Indeed, Cohn has somehow convinced himself that the burden of justification is on the Court itself: "[T]he heavy burden in this case is on the justices threatening to strike down health care reform. They have not met it." If the reasoning behind this bizarre assertion seems a little muddled, it is abundantly clear that Cohn believes a ruling against Obamacare cannot possibly be arrived at on the merits. It would, by definition, be a purely political decision made by "a bare partisan majority, with the five Republican appointees overruling the four Democratic appointees. The decision would appear nakedly partisan and utterly devoid of principle. Appearances would not be deceiving." Cohn, like so many of his progressive comrades, is unable to conceive of a Supreme Court that isn't as politicized as the editorial staff of TNR.

This view of the Supreme Court is held by many progressives, no matter how often people with actual experience of the institution explain that it simply isn't true. Jennifer Rubin, whose knowledge of the Court is considerable, has explained it thus: "[I]n the real world, the court does not act as an arm of Congress… the court is fundamentally unlike the two political branches, and the justices, from Sonia Sotomayor to Antonin Scalia, regard themselves not as political players but as judges." For evidence supporting Rubin one need look no further than Bush v. Gore, in which the Court ruled the recount scheme cooked up by the Democrats who ran Florida in 2000 unconstitutional. That 7-2 decision, in other words, required two liberal justices to rule against the candidate for whom they had probably voted.

And, speaking of liberal justices, some progressive legal experts have even blamed the Court's Democrat appointees for contributing to the "train wreck." Bradley Joondeph of Santa Clara Law, for example, writes that "One of the most striking things to me about the argument is how unstrategic many of the questions were from the liberals … many of the questions from the Democratic appointees were not in any way designed to probe matters or elicit answers that might bring around their more conservative colleagues." Joondeph excludes Justice Kagan from this criticism, as well he might. She often sounded as if she were before the Court arguing the case for the government rather than listening objectively to both sides. Strangely enough, it sounded almost as if she had participated in preparing the government's case.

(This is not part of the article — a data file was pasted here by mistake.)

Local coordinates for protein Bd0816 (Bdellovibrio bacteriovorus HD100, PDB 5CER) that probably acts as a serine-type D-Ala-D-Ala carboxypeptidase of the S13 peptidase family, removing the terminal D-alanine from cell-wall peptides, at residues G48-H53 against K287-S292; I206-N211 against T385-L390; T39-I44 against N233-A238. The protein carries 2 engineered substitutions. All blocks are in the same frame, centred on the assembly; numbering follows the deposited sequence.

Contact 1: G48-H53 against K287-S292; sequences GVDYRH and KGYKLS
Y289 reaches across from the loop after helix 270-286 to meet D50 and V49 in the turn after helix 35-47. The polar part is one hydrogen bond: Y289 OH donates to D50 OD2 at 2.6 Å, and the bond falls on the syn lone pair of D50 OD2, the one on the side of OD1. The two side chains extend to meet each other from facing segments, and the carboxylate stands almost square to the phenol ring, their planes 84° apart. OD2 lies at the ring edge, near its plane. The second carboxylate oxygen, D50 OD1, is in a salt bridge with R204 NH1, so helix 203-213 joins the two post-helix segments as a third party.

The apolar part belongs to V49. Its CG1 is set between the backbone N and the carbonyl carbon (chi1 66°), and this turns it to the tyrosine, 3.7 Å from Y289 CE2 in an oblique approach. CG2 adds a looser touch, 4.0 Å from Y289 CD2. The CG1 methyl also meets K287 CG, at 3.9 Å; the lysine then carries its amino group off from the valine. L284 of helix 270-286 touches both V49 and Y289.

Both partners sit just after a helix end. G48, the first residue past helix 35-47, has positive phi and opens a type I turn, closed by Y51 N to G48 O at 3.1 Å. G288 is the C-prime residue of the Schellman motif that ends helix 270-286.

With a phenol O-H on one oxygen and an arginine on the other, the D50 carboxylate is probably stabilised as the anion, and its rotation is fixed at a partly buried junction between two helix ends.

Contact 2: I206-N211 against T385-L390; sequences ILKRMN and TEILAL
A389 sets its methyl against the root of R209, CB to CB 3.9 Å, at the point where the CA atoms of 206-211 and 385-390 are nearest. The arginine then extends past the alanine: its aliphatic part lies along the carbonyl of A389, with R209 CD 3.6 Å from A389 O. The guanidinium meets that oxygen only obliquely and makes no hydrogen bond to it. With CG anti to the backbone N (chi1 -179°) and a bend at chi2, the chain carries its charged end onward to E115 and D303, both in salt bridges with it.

Kagan's assistance didn't help, however. In the end, things looked pretty grim for Obamacare, and particularly for the individual mandate. But our progressive friends still can't figure out why. The problem must be the incompetence of the Solicitor General, the biases of the conservative justices or the weakness of the Court's liberals. They seem incapable of grasping that the law is unsound constitutionally. And it isn't clear that, even if they did grasp this reality, they would care. Very few of them believe that an old, yellowing document stashed in the National Archives building has anything to do with this or any other challenge we face in the new millennium. And, once again, they are wrong. It is the leash that restrains an ever-growing and ever-more-ravenous central government. If Obamacare is permitted to stand, the beast will get loose and run amok.

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About the Author

David Catron is a health care revenue cycle expert who has spent more than twenty years working for and consulting with hospitals and medical practices. He has an MBA from the University of Georgia and blogs at Health Care BS.